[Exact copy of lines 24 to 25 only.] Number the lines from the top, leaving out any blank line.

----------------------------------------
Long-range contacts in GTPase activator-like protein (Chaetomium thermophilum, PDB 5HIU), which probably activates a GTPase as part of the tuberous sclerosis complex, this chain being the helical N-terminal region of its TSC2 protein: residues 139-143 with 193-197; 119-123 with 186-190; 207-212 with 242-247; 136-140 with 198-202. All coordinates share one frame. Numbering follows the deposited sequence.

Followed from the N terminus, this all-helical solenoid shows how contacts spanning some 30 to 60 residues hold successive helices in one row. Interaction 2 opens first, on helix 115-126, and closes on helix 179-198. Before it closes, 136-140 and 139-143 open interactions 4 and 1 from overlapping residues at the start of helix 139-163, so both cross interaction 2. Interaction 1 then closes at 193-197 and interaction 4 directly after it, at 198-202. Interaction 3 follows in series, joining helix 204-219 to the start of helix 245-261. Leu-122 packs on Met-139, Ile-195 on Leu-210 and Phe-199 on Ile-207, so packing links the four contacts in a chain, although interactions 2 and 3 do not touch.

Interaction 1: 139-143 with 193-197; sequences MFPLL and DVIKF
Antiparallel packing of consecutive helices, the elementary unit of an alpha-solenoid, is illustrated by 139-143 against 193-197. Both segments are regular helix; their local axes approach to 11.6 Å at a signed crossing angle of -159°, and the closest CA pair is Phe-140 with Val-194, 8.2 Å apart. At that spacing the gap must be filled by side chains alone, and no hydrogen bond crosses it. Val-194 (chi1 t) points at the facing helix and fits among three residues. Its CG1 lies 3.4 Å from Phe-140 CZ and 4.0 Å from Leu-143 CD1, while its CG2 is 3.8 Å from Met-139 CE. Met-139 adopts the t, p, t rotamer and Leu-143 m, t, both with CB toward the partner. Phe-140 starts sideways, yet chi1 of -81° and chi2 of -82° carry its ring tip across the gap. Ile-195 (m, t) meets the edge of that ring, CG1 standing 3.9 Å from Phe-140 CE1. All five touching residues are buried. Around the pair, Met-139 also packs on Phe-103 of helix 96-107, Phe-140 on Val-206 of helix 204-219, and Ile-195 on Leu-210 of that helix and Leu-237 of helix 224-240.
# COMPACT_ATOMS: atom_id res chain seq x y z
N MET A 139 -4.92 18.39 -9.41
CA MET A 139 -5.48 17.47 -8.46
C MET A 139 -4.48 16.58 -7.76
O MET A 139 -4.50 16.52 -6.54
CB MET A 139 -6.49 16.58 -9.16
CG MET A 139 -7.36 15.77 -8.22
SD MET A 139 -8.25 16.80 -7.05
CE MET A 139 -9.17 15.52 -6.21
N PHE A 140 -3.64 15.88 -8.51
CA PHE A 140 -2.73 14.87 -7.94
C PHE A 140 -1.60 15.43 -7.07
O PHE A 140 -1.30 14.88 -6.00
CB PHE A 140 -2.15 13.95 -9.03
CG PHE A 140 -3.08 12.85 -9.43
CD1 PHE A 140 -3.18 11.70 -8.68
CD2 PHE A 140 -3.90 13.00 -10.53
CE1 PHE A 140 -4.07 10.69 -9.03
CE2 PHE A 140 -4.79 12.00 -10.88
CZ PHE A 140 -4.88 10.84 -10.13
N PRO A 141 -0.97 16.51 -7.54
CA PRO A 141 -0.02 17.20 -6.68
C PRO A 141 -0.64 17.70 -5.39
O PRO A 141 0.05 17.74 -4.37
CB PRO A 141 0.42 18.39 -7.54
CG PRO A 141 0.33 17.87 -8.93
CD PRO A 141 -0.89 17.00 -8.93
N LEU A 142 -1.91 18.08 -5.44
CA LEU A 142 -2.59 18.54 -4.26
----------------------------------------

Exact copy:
CZ PHE A 140 -4.88 10.84 -10.13
N PRO A 141 -0.97 16.51 -7.54